The video also shows off some of the most amazing cars being built, including the SLS AMG.
Anytime you come from a lineage that traces its roots back to the Mercedes 300 SL Roadster, the shoes you’re filling are about as big as the craters on the moon.
The new Mercedes SL Roadster is part of that family and while the jury is still out on how the car will be looked at years from now, it’s safe to say that its heritage will play a big part in determining whether the car turns out to be a classic.
To give us an idea on the family tree the new SL Roadster comes from, Mercedes-Benz reporter, Matthew K, dives into the six decades of the SL’s lineage, all the way back to when the 300 SL was the unquestioned king of the road.
True to fashion, Mercedes even added a slice of Hollywood into the video, further accentuating the kind of car the Mercedes SL was...and still is.
Mercedes just released the new generation SL-Class out on the market, but the road to this moment has been really long. The history of the Mercedes SL began in 1954 and has lasted through six generations. A history that long deserves recognition, so Mercedes has released this video that explains the many years of the SL-Class’ success.
The first Mercedes SL-Class was powered by a four-cylinder engine, but a lot has evolved since then and now the SL is powered by a V8 engine that pushes out a total of 429 HP and 516 lb-ft of torque (top version).
While describing the video, Mercedes said: "For 60 years the Mercedes-Benz SL has been an automotive icon, synonymous with outstanding innovation and refined athleticism. Take a look through the evolution of a car that continues to set standards for what a car should be."
The automotive factories of today utilize computers and robots in order to produce different combinations of cars in short order. The buyer is able to choose different options, colors, and accessories that can all be changed at a moment’s notice on the assembly line. Some may consider this customization, but having a specially ordered car in the 1930s was a much different scenario.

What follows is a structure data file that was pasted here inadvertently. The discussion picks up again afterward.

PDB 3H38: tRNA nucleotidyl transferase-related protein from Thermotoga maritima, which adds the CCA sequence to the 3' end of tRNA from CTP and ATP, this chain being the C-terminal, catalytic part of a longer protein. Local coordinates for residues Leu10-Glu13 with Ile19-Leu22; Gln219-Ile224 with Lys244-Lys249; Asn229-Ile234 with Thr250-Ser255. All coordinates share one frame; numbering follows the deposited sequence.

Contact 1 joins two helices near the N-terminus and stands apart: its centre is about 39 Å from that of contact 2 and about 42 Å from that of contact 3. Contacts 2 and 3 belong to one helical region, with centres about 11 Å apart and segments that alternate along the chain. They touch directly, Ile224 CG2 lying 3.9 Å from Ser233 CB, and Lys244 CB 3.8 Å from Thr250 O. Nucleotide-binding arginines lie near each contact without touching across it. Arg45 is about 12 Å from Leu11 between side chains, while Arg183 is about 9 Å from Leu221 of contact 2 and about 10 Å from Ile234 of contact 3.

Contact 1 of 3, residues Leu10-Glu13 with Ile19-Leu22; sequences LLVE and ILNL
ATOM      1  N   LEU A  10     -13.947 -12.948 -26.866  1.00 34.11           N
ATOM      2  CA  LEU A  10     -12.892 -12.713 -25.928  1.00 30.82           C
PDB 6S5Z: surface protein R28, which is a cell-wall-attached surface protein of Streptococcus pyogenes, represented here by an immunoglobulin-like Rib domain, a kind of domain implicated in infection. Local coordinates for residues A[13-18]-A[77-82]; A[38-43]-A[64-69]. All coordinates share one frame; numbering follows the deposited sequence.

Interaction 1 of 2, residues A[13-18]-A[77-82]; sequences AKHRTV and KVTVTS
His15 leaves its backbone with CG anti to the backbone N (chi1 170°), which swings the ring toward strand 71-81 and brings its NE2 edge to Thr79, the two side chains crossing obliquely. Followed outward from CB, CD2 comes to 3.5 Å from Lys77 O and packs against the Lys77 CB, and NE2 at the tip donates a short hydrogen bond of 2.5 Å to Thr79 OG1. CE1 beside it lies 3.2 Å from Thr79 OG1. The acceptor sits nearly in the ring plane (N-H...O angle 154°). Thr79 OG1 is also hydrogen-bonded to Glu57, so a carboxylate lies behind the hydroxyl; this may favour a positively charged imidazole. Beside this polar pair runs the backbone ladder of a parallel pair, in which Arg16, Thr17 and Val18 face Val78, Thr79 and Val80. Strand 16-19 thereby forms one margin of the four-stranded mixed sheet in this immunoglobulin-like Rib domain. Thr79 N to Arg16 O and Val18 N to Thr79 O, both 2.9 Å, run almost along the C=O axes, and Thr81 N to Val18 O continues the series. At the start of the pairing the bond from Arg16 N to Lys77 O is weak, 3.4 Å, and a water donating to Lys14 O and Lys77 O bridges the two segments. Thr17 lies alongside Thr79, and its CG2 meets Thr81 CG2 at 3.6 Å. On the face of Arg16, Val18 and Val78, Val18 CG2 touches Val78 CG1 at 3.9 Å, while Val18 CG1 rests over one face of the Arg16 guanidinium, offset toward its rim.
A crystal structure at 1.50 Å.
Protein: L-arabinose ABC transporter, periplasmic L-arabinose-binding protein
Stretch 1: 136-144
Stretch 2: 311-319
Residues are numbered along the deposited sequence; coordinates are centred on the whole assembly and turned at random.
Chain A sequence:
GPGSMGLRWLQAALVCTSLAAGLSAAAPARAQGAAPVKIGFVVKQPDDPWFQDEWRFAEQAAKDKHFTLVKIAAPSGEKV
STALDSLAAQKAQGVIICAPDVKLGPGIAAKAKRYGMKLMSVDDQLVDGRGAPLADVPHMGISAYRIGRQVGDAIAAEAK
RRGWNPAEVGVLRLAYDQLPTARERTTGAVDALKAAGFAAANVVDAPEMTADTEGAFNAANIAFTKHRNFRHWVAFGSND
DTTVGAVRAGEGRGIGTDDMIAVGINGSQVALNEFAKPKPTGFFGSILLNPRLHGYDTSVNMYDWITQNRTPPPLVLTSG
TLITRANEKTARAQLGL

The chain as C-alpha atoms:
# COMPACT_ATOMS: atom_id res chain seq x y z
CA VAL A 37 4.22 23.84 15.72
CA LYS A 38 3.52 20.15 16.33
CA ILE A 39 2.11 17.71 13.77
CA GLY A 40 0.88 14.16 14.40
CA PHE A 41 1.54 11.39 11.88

In 1936, Mercedes Benz introduced its new 540K model at the Paris Motor Show. Subsequent years would see this car be called on as the most striking Mercedes model ever built. When it came out, this car was not simply sitting on dealers lots to be test driven and sold to the first person with enough money. It was specially ordered and built once the customer had made payment. Recently, one of the rarest models came to auction at RM’s Villa d’Este event.
The Cabriolet A model was built for the 14th Maharajah of Indore whom was an avid car collector. More recently, the car was fully restored and has won its fare share of concours events across the country. The rare and beautiful 540K Cabriolet was auctioned for the price of $2,013,000 to one lucky bidder that will undoubtedly be satisfied with his purchase.
Hit the jump for more details on the 1937 Mercedes-Benz 540K Cabriolet A
It’s 1984 and you’re a wealthy individual looking to spend some dough. Clearly the run of the mill BMW or Audi is not going to do the trick so you start looking into the Ferrari Testarossa and Lamborghini Countach. Both were the fastest sports cars of their day and since price is not a concern to you, the only thing that matters is making the best impression on your other rich friends. The thing is, your next door neighbor has a red Testarossa and you see your business partner pull up and squeeze out of his tiny Lamborghini every morning. You need something special. Enter the Hammer.
The W124 Mercedes-Benz is a classically proportioned luxury saloon. The three-box shape, with its clearly defined lines, looks so simple and pure compared to the edgier, more obviously styled lines of its E 63 AMG relative. AMG’s detailing was remarkably low key, especially for the 1980’s. This is going to be a perfect fit for your lifestyle and you can even haul the kids in the back seat if you had too. Can the Merc really hold its own against the Italian thoroughbred racing machines?
You better bet your bottom dollar, because this machine is no joke even when compared with the newest technology from these companies. The 396hp Hammer is going to be more expensive than a Testarossa, but not only will you be the only person that you know who owns one; you will also be doing 190mph which is more than the Ferrari.
Hit the jump for more details on 1984 AMG HAMMER.